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Title: Highly variable removal of pathogens, antibiotic resistance genes, conventional fecal indicators and human-associated fecal source markers in a pilot-scale stormwater biofilter operated under realistic stormflow conditions
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Water Research
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Medium: X
Sponsoring Org:
National Science Foundation
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  1. Abstract

    Measurements of fecal pellet size can provide important information about wild mammals, such as body size and demographic information. Previous studies have not rigorously tested whether diet can confound these measurements. Furthermore, it is unknown whether diet might alter fecal dimensions directly or through changes in animal physiology. Here, we studied three closely related rodent species that differ in natural feeding strategies. Individuals were fed diets that varied in protein and fiber content for 5 weeks. We then measured body size, fecal widths and lengths, and the radius of the large intestine. Diet composition significantly changed fecal widths in all species. High-fiber content significantly increased fecal widths and would cause overestimations of body size if applied to wild feces. Using path analysis, we found that fiber can increase fecal widths both directly and indirectly through increasing the large intestine radius. Protein affected each species differently, suggesting that protein effects vary by species feeding strategy and existing physiology. Overall, diet and large intestine morphology can alter fecal pellet measurements. Studies using fecal measurements therefore must consider these effects in their conclusions.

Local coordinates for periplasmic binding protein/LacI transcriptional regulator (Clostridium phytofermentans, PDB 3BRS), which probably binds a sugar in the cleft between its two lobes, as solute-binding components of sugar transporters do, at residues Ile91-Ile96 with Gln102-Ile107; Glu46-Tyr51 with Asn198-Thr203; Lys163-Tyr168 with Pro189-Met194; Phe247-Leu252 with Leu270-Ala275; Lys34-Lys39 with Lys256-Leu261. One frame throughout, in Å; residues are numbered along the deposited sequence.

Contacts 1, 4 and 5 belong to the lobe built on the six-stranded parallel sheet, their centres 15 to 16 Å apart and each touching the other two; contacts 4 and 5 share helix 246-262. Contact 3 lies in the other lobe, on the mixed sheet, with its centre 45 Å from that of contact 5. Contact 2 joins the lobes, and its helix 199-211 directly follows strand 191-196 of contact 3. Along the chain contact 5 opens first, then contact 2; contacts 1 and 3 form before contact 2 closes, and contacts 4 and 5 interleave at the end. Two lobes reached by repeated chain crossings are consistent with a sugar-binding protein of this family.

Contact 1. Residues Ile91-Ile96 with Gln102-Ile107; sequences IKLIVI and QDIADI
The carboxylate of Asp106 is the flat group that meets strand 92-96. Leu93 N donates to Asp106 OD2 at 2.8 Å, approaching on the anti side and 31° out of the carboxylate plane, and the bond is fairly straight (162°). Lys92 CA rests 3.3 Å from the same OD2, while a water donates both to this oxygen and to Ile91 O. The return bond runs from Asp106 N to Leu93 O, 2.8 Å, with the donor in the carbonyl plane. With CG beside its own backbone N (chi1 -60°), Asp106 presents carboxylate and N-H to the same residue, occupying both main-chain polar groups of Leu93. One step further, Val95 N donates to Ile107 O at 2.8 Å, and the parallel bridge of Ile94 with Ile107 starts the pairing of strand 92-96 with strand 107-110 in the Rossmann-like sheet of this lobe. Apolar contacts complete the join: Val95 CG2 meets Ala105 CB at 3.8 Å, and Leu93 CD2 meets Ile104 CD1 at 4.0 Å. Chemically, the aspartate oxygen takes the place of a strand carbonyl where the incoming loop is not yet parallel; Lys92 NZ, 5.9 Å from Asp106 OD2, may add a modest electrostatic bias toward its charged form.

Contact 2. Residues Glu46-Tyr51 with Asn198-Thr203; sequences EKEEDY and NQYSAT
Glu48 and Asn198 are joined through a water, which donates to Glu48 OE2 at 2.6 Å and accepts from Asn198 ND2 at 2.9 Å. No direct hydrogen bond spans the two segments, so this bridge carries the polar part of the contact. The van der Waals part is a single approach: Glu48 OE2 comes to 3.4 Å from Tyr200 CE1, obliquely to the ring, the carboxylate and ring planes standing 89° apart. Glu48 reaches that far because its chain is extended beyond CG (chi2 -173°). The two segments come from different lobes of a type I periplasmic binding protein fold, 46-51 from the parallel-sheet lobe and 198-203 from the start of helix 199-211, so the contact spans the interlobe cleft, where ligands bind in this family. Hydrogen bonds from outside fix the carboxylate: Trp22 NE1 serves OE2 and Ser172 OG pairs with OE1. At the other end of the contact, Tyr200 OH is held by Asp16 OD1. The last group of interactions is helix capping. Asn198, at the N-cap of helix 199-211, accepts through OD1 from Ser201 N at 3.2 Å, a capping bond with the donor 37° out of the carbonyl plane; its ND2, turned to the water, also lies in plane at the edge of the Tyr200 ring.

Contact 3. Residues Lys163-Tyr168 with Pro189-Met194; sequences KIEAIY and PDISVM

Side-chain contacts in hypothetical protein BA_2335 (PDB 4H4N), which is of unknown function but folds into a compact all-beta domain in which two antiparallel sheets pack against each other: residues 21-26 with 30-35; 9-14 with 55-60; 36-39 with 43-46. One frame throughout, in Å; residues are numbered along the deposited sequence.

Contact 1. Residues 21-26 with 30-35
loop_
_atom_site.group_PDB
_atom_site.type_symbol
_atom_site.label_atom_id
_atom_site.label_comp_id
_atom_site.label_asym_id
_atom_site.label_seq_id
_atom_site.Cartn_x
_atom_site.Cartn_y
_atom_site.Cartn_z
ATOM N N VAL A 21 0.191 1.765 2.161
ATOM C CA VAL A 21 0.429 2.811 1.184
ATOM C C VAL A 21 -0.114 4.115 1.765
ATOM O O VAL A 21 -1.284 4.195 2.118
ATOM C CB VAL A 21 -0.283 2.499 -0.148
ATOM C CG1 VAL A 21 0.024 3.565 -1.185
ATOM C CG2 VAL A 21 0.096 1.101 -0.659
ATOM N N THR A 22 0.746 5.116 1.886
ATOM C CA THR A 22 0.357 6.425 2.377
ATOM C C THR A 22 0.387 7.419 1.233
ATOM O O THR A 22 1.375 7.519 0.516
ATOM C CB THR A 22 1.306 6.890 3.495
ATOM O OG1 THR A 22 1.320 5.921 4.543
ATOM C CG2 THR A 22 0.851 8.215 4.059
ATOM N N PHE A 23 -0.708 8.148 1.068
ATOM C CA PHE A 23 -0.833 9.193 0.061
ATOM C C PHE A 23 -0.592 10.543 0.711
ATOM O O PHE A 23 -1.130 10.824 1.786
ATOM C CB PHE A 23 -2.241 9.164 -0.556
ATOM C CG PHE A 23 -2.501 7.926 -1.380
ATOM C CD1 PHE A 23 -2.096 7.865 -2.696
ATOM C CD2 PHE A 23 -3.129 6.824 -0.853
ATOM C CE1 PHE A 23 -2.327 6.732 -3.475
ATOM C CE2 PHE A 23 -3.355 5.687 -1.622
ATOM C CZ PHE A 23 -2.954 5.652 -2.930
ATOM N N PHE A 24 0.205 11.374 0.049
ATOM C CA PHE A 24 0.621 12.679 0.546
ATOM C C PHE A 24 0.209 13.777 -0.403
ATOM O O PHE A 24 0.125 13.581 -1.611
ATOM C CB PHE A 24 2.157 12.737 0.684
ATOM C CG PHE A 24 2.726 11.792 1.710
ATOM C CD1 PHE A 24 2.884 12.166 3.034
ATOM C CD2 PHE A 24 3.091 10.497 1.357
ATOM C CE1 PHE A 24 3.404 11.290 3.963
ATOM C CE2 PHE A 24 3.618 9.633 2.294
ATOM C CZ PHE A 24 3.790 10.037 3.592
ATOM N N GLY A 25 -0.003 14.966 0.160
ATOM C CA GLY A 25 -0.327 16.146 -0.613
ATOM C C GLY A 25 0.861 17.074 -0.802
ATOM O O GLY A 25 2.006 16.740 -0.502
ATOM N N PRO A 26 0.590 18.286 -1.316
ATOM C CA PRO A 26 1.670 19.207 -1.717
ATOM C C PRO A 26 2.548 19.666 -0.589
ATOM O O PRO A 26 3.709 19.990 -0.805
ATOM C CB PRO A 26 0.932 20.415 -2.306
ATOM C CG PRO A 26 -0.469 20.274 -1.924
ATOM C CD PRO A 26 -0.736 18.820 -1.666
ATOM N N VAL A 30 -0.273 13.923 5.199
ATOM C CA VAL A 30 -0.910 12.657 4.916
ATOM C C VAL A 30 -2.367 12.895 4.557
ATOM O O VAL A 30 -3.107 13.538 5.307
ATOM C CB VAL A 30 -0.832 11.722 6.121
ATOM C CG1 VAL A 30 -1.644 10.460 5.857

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  2. Fecal contamination is a significant source of water quality impairment globally. Aquatic ecosystems can provide an important ecosystem service of fecal contamination removal. Understanding the processes that regulate the removal of fecal contamination among river networks across flow conditions is critical. We applied a river network model, the Framework for Aquatic Modeling in the Earth System (FrAMES-Ecoli), to quantify removal of fecal indicator bacteria by river networks across flow conditions during summers in a series of New England watersheds of different characteristics. FrAMES-Ecoli simulates sources, transport, and riverine removal of Escherichia coli (E. coli). Aquatic E. coli removal was simulated in both the water column and the hyporheic zone, and is a function of hydraulic conditions, flow exchange rates with the hyporheic zone, and die-off in each compartment. We found that, at the river network scale during summers, removal by river networks can be high (19–99%) with variability controlled by hydrologic conditions, watershed size, and distribution of sources in the watershed. Hydrology controls much of the variability, with 68–99% of network scale inputs removed under base flow conditions and 19–85% removed during storm events. Removal by the water column alone could not explain the observed pattern in E. coli, suggesting that processes such as hyporheic removal must be considered. These results suggest that river network removal of fecal indicator bacteria should be taken into consideration in managing fecal contamination at critical downstream receiving waters. 
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